2)  The reason I found out about this story is because I was able to read most of today's tweets on Twitter.  The reason I was able to read most Twitter tweets today is because today was the first day of my new job search.  I had to make up a resume and have sent out about two dozen applications.  That pisses me off.

    3)  As I was listening to sports talk-radio, one of the hosts announced their poll question of the day:  "Should Cinco de Mayo be a national holiday?"  Are you freaking kidding me?  Seriously?  There are people want to make a national holiday out of a date that gets limited (at most) celebration in Mexico?!?!  I imagine that these same people who would make it a U.S. national holiday are the same ones who mistakenly believe that May 5th is the Mexican Independence Day.  Those idiots piss me off.

    4)  While I'm in that same ballpark, another thing that pissed me off today was that ‘Los Suns’ Join Protest of Arizona’s New Law.  From the NYT,
    The Phoenix Suns delivered a powerful statement Wednesday night with a relatively subtle gesture: a three-letter addition to their uniforms.
    Their jerseys said “Los Suns” — a Spanish-English combination intended to acknowledge the Cinco de Mayo holiday and, more broadly, to express opposition to Arizona’s new law dealing with illegal immigrants
    You have got to be kidding me.  I'm sure that the people who see this act of solidarity by the Suns would be completely horrified if the owners of the Washington Wizards had pulled out their old "Washington Bullets" jerseys to show solidarity after D.C.'s handgun ban was struck down in the Heler case.  Bringing politics into sports pisses me off.  Can't I have one escape from politics?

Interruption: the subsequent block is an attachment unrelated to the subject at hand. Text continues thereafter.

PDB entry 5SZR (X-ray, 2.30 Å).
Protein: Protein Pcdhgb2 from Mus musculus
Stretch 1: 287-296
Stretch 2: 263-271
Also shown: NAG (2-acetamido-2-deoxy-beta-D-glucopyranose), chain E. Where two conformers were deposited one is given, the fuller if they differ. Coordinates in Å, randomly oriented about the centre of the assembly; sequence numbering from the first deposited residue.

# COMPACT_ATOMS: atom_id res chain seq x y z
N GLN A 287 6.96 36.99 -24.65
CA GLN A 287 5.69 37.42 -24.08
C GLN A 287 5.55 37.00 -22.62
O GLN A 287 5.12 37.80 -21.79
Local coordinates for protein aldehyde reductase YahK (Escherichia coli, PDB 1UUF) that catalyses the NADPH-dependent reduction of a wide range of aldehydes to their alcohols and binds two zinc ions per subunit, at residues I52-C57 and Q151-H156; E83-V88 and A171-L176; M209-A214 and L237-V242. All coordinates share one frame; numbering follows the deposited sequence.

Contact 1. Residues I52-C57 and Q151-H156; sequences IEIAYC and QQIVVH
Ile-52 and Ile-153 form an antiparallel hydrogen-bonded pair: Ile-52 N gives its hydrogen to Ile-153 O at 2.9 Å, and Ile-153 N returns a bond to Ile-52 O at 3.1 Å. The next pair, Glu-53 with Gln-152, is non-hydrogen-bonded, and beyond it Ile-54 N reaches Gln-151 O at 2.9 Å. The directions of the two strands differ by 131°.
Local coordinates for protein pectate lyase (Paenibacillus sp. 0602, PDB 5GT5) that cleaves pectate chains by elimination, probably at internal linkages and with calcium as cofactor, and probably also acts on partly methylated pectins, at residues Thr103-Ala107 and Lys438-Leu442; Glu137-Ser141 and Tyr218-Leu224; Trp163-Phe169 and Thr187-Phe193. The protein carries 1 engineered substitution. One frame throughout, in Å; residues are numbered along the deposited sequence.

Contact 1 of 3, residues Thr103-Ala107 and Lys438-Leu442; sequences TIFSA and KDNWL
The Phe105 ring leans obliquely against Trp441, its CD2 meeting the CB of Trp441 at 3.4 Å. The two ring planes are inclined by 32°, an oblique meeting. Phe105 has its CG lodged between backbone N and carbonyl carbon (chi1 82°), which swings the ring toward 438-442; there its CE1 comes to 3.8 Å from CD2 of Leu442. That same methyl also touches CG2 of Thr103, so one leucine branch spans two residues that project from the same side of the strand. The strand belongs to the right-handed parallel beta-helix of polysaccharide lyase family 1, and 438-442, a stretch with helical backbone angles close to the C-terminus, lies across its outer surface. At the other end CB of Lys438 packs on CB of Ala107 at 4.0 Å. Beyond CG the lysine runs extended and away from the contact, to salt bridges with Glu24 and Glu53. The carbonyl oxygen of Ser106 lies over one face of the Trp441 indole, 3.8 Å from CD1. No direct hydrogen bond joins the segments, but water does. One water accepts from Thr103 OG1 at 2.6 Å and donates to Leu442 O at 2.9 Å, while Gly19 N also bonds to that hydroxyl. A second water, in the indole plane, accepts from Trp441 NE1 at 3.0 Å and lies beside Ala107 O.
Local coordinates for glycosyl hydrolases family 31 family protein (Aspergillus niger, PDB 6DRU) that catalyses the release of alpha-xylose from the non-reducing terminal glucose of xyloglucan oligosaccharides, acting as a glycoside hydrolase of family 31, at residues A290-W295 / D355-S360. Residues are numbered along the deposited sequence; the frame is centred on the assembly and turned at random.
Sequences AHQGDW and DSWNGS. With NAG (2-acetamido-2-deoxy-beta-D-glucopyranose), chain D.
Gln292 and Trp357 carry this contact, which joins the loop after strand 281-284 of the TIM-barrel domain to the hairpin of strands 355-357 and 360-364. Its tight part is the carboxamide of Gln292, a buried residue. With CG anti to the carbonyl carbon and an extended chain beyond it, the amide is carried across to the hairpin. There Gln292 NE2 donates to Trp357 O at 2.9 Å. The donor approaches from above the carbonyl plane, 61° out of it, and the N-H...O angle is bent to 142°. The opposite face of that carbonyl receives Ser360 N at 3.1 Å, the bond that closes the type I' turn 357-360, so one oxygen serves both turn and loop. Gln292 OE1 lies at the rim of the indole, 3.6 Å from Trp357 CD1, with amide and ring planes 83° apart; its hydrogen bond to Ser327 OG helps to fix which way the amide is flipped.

5)  My iPod pissed me off when it re-synced my entire library just as I was trying to get out the door to walk the dog with The Wife.  I about threw it across the room, I was so pissed.

    Honorable Mentions:
    • Only 4 people showed up for Tuesday night Volleyball, so we had to borrow players from other teams.  Freaking weak.
    • Our culture is so intrigued by "sex scandals" that even B-level celebrities like David Boreanaz get press for cheating on their wives. 
    • My best Facebook update/tweet of the week got very little reaction, which pissed me off because I thought I was such a genius for thinking of it: 

      I'm waiting for Alan Jackson to come out and say what everyone is thinking about the flooding in Nashville:  President Obama hates country music.

    Hopefully the rest of this week is better.  I feel that after identifying the items that are causing me to be in a pissy mood, I can get on with the rest of my life.


    SONG:  "Sante Fe" by Drive-By Truckers --- I just got this album by DBT and I love it.  This band is what would have happened had Tom Petty been the lead singer of Lynyrd Skynyrd.  Great stuff.

    MOVIEYoung @ Heart --- this is probably the most powerful documentary I have ever watched.  Touching, inspiring, and entertaining.  Whether you rent, buy, or steal it, you must watch this movie.

    Here is the trailer to give you a taste of the Young @ Heart group:

    TELEVISION:  FRINGE: Season 1 -- The Wife and I have started watching this show on Netflix and it is very interesting and entertaining.  I knew I would want to watch this show one episode right after the other.  I knew I'd never be able to stick with it watching with a week between each episode, but back to back viewings are quite entertaining.  This show is a Sci-Fi version of Bones and/or House, which is a good thing.